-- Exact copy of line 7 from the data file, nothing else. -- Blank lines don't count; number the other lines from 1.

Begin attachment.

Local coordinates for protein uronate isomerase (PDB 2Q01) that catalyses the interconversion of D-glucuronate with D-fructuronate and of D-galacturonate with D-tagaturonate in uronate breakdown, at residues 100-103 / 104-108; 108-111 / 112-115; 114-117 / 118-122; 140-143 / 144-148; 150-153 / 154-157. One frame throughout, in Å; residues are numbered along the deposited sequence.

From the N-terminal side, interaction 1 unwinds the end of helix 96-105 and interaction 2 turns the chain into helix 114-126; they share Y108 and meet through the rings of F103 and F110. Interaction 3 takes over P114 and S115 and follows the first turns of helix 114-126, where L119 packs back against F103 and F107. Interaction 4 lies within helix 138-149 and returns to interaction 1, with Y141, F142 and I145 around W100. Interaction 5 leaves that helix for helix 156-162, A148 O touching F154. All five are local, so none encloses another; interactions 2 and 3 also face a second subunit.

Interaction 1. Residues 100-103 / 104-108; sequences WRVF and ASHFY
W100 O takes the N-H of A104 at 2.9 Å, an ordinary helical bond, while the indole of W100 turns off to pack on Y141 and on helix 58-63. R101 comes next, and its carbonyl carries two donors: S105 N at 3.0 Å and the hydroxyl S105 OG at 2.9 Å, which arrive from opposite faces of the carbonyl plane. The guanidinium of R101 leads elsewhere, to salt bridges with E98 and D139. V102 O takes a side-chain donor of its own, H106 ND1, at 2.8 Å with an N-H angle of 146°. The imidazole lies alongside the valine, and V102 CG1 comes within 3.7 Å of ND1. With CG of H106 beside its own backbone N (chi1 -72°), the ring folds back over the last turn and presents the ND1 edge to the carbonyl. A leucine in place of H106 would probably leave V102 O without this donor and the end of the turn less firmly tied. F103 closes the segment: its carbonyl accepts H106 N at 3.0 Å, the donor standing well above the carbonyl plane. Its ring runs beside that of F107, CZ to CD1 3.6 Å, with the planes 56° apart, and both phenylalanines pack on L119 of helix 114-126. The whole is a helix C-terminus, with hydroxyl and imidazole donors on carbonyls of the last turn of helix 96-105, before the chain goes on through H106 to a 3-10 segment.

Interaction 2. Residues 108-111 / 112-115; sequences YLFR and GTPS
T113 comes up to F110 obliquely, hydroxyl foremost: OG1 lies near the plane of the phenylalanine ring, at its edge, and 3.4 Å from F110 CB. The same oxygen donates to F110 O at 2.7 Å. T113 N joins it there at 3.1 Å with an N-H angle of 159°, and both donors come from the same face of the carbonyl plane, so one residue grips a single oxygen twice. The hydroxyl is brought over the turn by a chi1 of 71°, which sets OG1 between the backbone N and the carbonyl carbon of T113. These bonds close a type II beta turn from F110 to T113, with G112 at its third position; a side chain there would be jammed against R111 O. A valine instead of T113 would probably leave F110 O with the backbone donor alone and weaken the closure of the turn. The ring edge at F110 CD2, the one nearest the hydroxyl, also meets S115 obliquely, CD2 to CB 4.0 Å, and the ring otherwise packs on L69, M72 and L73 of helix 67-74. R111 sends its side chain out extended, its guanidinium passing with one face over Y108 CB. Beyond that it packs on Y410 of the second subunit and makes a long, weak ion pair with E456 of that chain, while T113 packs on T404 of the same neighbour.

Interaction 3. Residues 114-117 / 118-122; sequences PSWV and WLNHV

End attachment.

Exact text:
Interaction 3. Residues 114-117 / 118-122; sequences PSWV and WLNHV